Ellora is commended in: the 2019 poetry translation challenge with Modern Poetry in Translation, judged by Clare Pollard; the Mary Wollstonecraft challenge, written and judged by Bee Rowlatt of the Mary on the Green campaign; the moon poetry challenge, judged by Nii Parkes; the Golden Shovel challenge, judged by Peter Kahn; the Bletchley Park challenge, judged by So Mayer; the W. S. Graham challenge judged by Rachael Boast as part of Graham’s centenary celebrations; and Ankita Saxena’s protest poetry challenge, remembering 100 years of the women’s vote in the UK.

Her work has been published by The Cardiff Review, Blue Marble Review and Nightingale & Sparrow among others. She was commended in the Winchester Poetry Prize.
        )

)
stdClass Object
(
    [ID] => 18987
    [forename] => 
    [surname] => 
    [title] => Ellora Sutton
    [slug] => ellora-sutton
    [content] => Ellora is the first-prize winner of the Carol Ann Duffy challenge on Young Poets Network, judged by Mari Hughes-Edwards, and celebrating Duffy's legacy as Poet Laureate. She is also the first-prize winner of Bailey Blackburn's 2018 August challenge #2 on found poems. Ellora is also the second-prize winner in August challenge #4 on the poetics of interrogation, written and judged by Foyle Young Poet Kara Jackson in 2019.

Ellora is commended in: the 2019 poetry translation challenge with Modern Poetry in Translation, judged by Clare Pollard; the Mary Wollstonecraft challenge, written and judged by Bee Rowlatt of the Mary on the Green campaign; the moon poetry challenge, judged by Nii Parkes; the Golden Shovel challenge, judged by Peter Kahn; the Bletchley Park challenge, judged by So Mayer; the W. S. Graham challenge judged by Rachael Boast as part of Graham’s centenary celebrations; and Ankita Saxena’s protest poetry challenge, remembering 100 years of the women’s vote in the UK.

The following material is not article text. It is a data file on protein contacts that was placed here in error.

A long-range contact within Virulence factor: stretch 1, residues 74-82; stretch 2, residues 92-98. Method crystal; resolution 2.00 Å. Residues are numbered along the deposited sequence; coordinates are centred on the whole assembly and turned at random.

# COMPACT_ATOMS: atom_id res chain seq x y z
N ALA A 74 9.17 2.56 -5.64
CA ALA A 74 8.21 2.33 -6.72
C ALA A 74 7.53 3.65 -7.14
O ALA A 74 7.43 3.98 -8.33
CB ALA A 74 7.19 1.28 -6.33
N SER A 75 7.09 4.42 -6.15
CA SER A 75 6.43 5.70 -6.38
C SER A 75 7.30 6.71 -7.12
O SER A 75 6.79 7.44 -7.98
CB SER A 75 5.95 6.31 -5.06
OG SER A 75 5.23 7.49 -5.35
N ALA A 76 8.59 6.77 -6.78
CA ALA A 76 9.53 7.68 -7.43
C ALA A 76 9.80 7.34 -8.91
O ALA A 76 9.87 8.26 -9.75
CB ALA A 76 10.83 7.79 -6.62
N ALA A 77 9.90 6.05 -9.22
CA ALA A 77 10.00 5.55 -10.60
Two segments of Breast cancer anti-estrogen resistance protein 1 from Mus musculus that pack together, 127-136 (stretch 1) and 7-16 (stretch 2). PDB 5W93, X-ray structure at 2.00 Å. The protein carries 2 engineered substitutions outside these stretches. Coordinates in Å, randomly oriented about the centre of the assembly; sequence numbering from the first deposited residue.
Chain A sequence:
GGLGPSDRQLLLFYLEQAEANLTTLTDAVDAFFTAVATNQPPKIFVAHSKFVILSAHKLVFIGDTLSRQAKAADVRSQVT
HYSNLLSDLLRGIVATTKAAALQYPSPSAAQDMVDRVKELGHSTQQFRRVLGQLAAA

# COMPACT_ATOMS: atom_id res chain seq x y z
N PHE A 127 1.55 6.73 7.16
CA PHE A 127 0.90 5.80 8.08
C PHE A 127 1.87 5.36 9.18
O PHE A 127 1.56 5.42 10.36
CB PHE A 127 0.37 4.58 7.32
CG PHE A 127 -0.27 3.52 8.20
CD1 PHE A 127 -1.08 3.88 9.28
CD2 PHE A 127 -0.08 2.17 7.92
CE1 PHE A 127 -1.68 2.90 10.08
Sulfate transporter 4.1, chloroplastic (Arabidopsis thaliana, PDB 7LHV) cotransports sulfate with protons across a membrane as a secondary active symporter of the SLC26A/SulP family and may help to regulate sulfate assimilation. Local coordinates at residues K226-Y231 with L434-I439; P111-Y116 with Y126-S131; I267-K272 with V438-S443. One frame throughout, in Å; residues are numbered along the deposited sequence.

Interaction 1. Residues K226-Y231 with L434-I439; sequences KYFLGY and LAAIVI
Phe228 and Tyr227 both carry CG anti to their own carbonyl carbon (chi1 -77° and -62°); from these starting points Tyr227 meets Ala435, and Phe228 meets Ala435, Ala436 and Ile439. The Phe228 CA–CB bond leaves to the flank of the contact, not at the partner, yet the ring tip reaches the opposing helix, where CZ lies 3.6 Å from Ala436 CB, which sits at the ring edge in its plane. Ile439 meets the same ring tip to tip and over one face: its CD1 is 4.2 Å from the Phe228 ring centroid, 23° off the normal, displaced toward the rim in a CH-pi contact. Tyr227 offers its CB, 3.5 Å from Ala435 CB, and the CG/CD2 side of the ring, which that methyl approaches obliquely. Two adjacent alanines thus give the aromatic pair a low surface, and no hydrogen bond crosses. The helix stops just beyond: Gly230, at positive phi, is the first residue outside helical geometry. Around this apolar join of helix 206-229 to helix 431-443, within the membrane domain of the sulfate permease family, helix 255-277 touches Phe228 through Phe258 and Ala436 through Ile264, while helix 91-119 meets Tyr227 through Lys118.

Her work has been published by The Cardiff Review, Blue Marble Review and Nightingale & Sparrow among others. She was commended in the Winchester Poetry Prize.
)

lunacy

Ellora Sutton

laying in a bed of forget-me-nots and wild garlic
all Ophelia       all bone and froth, you know, the way they paint girls
            I saw a dolphin arc over the moon, that great voluptuous croak
                        (I kid you not)
and then I looked around and

                        I was laying on the moon, and it was
an origami of sugar paper, the kind you use in school to make posters
              each molar a factoid about dental hygiene        okay okay
I admit, I had gone a bit owl-and-the-pussycat, all hey-diddle-diddle

the way the moon makes my cells all dust-like the skin of centuries frosting the tomb of Tutankhamun or a pebble scattered in the sand of other used-to-be-pebbles, used-to-be-boulders
            I skimmed the moon like a pebble
the sky’s mackerel scales rippled to flesh, sweltered, weltered, melted away like fat

I think the moon might be a bit drunk, you know, trainwreck sequin, not all there,
     the crests of the waves rush to prop her up, her squad, her handmaids

look at the hell she has put me through, holding the broken glass of world-light up to my throat, threatening as a blank page glowing its lack of words                that antiquated harlot 

            I met the moon in a nightclub bathroom
we swore a blood oath to share our magics    or our lipstick, I forget which
                                                   (or maybe it was both)

how I howled as I watched her get gulped down the drain swallowed up by a puddle and sprayed, scattered, decimated by a sports car                              she left me

alone, in the dark, in the harsh scouring light of day    a pale scar against the vast blue,
                             alone

            just girl, just moon-bathed and animal
            just Alice, starry for her albino rabbit hole, little bit lost like we are all lost

when we look up at the moon